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In the mid-1990s—channeling Pygmalion—the Department of Housing and Urban Development provided 4,600 low-income families  with housing vouchers and relocation counseling to move them into lower-poverty neighborhoods. According to this new analysis in Cityscape, this Moving to Opportunity (MTO) initiative was “disappointing” as regards education: It did very little to improve student achievement and related schooling outcomes (such as attendance and graduation rates). This was true across all age cohorts, including children six and younger. The one statistically significant effect of the program was an increase in “health awareness” among female participants. Why such a flop? The analysts found that the socioeconomic makeup of the schools to which the program moved children was still very similar to the schools in their old neighborhood; for example, youth in the study moved into schools with a free-or-reduced-price-lunch rate only 10 percentage points lower than those of the schools they exited. And they were unable to ensure that the quality of the schools was any better. As this report makes painstakingly clear, social engineering is no antidote for the opportunity gap. Instead, we might think about opening stronger educational options for students, no matter their zip code, and giving parents the options to choose their child’s academic setting.

A version of this review originally appeared on Fordham’s Flypaper blog.


SOURCE: Lisa A Gennetian, Matthew Sciandra, Lisa Sanbonmatsu, et al., “The Long-Term Effects of Moving to Opportunity on Youth Outcomes (Cityscape: A Journal of Policy Development and Research, Volume 14, Number...

School closures
School closures are traumatic.
Photo by Thomas Hawk

Secretary Duncan and his team were mobbed the other day by agitated parents and kids protesting the closing of public schools around the land. Though Uncle Sam has no real control over this, it's true that Duncan came to Washington promising to close (or overhaul) a thousand schools a year and, more recently, has been pressing for radical action in the lowest-performing 5 percent—i.e., about 5000 schools. Actual data in this realm are scarce, but NCES reports roughly a thousand closings a year among “regular” public schools (meaning that, in one sense, Duncan's promise is being kept, though not by him), as well as who knows how many charter and private schools that bite the dust. But even if the total is closer to 2000, in a country with 100,000 schools that's just 2 percent a year. Moreover, schools keep opening, too, hundreds of them every year in every sector.

Nobody likes to close schools. Secretary Duncan remarked to the crowd, “I don't know any educator who wakes up in the morning and says, ‘I want to close schools.’” And it’s self-evident that nobody likes to have his or her own school closed. It's traumatic for families, teachers, students, neighborhoods, communities, even entire villages and towns.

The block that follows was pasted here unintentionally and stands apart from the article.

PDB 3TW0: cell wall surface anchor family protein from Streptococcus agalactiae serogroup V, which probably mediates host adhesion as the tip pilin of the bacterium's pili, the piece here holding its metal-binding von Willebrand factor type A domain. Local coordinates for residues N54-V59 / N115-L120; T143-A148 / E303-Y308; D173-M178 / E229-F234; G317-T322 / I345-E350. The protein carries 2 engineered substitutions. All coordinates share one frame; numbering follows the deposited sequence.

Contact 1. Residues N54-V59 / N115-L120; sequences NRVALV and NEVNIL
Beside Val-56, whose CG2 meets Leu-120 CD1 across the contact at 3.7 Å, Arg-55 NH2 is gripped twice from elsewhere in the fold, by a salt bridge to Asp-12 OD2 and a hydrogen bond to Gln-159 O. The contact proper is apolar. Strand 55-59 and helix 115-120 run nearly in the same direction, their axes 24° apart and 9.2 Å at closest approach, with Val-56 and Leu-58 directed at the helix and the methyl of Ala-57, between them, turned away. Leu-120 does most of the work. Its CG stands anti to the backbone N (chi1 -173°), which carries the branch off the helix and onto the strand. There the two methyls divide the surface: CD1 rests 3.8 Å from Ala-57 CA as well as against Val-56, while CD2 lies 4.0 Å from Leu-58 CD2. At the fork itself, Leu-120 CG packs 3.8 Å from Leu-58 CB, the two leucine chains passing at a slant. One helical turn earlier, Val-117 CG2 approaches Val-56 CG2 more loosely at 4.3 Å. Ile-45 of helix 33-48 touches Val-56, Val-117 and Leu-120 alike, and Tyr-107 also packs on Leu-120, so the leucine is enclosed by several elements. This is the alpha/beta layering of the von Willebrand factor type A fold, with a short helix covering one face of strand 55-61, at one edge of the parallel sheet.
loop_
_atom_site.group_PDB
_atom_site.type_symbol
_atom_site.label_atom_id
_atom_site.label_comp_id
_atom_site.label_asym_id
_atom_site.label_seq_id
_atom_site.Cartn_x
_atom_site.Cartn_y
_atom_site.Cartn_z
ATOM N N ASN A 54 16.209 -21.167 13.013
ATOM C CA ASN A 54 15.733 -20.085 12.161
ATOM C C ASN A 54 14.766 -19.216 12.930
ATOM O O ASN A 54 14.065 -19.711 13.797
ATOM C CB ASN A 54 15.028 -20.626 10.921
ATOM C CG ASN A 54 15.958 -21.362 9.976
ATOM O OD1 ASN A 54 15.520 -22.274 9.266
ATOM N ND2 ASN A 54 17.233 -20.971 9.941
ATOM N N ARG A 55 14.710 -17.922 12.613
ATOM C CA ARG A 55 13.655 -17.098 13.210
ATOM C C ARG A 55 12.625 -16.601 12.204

But there are three big reasons why schools close and will continue to close—while others open.

First and most obviously, big demographic shifts....

The Moving to Opportunity for Fair Housing Program (MTO), the Department of Housing and Urban Development’s twenty-year attempt at a real-life Pygmalion, has failed. The department experimentally relocated low-income families and children out of poverty-stricken areas and into ones populated by the middle class. Unfortunately, these children did not achieve better schooling results. As said by the journal Cityscape, “MTO’s effects on achievement and related schooling outcomes were disappointing, particularly among the youngest cohort of children.” The results, while disappointing, are no big shocker. This program takes an approach that is far too hands-off for comfort. Imagine Pygmalion’s Mr. Higgins asking Eliza Doolittle to come live in his house but neglecting to provide her with lessons in grammar or etiquette.

MTO provided 4,600 families in Baltimore, Boston, Chicago, Los Angeles, and New York with housing vouchers and additional housing counseling to help them move out of impoverished neighborhoods. The goal of the program is to help these families “choose modestly priced private housing in neighborhoods that can offer ample educational, employment, and social opportunities.” But there is no guarantee that the schools in the new neighborhood will be much better or more affluent than the ones in the school districts they left. The Cityscape analysis found that the socioeconomic makeup of the schools to which the program moved children was still very similar to the schools in their old neighborhood; for example, youth in the control group, on average, attended schools that were around 90 percent minority enrollment, while youth...